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Monday, January 30, 2017

Super Bowl! more MaX lanes, paying for infrastructure, affordability ranking, pension fix, autonomous vehicles vs. rail, Texas Urbanism, and more

Lots of items for Super Bowl week in Houston!
And some non-Super Bowl items:
“To improve transit in the region, auditors called for increasing the number of HOV lanes in the Houston area.”
"If President Trump wants to seriously improve American infrastructure spending, he should champion a new federalism for transportation, in which infrastructure is funded by states, localities and especially the users themselves. Too often, public debates devolve into a simplistic argument of "more" infrastructure versus "less." In many ways, America's infrastructure is woefully deficient, but we have also wasted billions on bridges to nowhere and highways in the middle of nowhere. The right question is how to get better infrastructure.The best decisions are made when decision-makers bear the costs and reap the benefits."
Hear, hear! 
"Houston owes its police, fire, and city workers about $7.8 billion, and it doesn’t exactly have the cash on hand. Their hard-fought solution could serve as a model for the rest of Texas, and the nation."
Finally, "Self-driving cars could spell revolution for Houston--or not" (hat tip to Julia).  I do think they help make the argument that Houston could get rid of parking minimums (like Buffalo recently did) and let the market naturally reduce parking over time as autonomous vehicles ramp up.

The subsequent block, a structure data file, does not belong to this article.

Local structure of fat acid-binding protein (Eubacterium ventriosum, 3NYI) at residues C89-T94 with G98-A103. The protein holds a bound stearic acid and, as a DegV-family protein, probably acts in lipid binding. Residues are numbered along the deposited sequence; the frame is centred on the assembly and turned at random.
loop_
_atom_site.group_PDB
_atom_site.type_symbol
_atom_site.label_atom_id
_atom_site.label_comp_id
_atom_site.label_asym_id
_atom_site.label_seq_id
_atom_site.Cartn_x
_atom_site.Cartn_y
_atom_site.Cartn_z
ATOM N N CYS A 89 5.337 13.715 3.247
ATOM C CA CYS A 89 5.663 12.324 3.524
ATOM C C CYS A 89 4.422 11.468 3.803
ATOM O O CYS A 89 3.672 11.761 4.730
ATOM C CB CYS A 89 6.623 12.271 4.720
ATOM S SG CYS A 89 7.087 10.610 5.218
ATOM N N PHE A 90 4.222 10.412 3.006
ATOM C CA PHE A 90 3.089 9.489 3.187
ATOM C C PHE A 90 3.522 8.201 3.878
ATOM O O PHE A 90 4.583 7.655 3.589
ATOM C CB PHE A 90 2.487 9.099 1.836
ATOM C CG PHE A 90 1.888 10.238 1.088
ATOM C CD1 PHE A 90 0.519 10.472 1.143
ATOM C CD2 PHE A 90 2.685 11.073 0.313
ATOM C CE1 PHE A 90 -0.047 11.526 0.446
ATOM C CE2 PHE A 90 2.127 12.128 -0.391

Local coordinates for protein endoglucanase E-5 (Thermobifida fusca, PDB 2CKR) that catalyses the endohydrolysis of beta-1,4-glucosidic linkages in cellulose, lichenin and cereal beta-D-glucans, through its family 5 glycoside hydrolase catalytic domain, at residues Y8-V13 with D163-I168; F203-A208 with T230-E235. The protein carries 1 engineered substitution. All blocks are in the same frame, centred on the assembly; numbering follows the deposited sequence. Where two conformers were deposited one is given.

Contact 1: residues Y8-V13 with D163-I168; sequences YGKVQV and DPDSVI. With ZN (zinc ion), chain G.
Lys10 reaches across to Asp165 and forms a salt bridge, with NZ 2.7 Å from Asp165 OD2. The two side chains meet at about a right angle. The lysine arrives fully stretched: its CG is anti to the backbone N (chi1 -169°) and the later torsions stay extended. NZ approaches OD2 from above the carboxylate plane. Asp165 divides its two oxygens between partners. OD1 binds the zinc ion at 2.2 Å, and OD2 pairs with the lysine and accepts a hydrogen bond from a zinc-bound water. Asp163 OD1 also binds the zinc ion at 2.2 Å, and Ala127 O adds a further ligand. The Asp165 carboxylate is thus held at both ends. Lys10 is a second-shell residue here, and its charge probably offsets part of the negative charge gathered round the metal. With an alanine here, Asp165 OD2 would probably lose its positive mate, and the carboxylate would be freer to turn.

In addition, the City's Public Works department may not have too much to consider, but METRO certainly does with their new long-range plan.  If we’re about to make point-to-point vehicle transportation far cheaper, safer, and more convenient, then what’s the impact on transit? I for one would argue that further rail investments will get nowhere near the ridership they expect and are likely to be horrible investments. This month's Surface Transportation Innovations newsletter from Reason concurs:
How Will Autonomous Vehicles Affect Public Transportation?

"A final point for transportation planners and transit managers to consider is the impact of these technologies on long-range planning for infrastructure. Here is the most relevant paragraph: